We arrived at the Blue Duck Inn, where we were warmly welcomed and told where the woodshed was if we wanted to keep warm tonight. Thankfully the prediction of snow didn't eventuate. I was carrying the wood back to the room when two horses galloped past; I thought they were going to crash into my car! We certainly felt like we were in an episode of McLeod's Daughters. Especially when we settled down in the pub for the best Chicken Parmagiana ever, what with everybody in Akubras and Dri-z-bones, and cattledogs walking around the tables looking for scraps! The fishing that evening and morning was, as you guessed unsuccessful.
Thursday 2nd October
We continued up the Omeo Highway through a light drizzle and stopped at Big River Bridge campground for a morning cuppa and another unsuccessful fishing attempt. There was so much water in all of the creeks and rivers we came across from the snow melt and they were all flowing high and fast. We stopped off at the cemetery in Glen Wills, which in itself had an interesting story printed on a piece of laminated paper on a post:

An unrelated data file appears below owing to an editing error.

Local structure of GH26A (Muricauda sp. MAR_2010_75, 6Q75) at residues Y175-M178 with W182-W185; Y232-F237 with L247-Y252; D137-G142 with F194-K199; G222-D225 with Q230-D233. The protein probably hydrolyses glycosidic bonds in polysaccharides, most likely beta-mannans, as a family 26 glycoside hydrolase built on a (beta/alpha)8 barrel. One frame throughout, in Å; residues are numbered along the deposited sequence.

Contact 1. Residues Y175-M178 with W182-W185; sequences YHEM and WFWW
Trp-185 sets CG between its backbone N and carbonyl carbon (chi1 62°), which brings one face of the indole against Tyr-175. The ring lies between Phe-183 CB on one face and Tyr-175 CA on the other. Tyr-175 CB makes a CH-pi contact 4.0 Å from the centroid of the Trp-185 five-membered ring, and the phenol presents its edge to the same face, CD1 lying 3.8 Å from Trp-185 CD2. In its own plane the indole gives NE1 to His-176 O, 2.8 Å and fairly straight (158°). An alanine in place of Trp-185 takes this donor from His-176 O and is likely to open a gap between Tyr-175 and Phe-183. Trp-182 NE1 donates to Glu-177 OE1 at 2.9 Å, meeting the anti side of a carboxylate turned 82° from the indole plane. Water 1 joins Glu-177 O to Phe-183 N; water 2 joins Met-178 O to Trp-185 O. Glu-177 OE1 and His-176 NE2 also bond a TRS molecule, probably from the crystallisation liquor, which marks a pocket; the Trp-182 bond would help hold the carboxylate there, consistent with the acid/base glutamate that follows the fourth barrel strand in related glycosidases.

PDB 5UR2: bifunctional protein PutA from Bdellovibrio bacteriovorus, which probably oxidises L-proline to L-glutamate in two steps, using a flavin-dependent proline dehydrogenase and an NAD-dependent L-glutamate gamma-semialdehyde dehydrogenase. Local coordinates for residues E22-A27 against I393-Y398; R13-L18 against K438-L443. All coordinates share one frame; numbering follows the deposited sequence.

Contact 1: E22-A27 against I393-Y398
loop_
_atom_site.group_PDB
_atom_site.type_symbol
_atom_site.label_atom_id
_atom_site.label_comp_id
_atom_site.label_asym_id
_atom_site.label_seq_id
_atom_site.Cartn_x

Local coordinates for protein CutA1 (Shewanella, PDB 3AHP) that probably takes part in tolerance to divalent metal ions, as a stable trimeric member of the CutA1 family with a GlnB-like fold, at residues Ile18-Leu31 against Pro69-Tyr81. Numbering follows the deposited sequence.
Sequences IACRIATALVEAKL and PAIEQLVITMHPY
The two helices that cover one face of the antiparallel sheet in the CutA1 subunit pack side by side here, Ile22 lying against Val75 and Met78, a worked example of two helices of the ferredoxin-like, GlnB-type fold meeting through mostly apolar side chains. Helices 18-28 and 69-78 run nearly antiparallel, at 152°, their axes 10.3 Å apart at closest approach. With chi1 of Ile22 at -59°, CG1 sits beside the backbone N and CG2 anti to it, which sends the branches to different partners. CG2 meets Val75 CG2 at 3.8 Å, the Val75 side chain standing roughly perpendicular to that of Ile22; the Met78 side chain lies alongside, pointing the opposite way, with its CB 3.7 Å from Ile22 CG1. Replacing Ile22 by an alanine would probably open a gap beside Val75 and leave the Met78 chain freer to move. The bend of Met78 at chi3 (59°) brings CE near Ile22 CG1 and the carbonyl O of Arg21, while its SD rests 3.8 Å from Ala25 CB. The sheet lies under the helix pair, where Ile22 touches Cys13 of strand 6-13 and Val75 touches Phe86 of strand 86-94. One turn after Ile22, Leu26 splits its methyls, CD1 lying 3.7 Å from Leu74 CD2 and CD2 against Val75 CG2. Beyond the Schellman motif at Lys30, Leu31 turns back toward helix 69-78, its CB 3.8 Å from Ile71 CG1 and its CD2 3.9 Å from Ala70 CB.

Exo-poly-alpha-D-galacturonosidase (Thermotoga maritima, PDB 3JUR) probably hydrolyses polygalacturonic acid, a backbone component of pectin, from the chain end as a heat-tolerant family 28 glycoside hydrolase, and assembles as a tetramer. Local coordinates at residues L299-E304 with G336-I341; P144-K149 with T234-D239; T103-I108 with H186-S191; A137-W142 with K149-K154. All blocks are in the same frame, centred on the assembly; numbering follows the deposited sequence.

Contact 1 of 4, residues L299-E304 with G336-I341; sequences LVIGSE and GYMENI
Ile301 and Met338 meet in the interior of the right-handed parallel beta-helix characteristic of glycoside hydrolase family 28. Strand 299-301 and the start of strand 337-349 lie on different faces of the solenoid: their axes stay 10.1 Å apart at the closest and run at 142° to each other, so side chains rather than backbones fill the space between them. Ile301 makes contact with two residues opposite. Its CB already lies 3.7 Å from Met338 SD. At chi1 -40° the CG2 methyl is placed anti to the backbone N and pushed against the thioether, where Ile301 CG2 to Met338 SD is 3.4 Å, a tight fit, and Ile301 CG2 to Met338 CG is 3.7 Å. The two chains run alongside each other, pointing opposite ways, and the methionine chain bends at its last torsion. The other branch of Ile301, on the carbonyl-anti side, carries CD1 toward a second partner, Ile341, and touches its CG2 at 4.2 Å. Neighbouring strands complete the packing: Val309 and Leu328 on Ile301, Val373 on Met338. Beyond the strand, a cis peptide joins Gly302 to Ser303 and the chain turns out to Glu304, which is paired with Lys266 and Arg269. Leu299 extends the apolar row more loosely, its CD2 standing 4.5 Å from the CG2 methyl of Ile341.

Between August 1894 and August 1920 97 burials took place at the Glen Wills Cemetery, on the Omeo Highway, North of Omeo and South of the Mitta Mitta township. This Cemetery is now cared for by the people of the near by Glen Valley.
During those 26 years this Cemetery served the mining areas of Sunnyside and Glen Wills. To stand on the site of the long gone township of Sunnyside is an eerie feeling. "Sunnyside is situated on the Sunny side of nearby Mt Wills and is approximately 4000 feet above sea level. Today there is little more than blackberry bushes and a few very ancient fruit trees to mark the place where once was a thriving township. A Hotel, Stores, Catholic Church, School and Mechanics Institute and a population of around 600 people.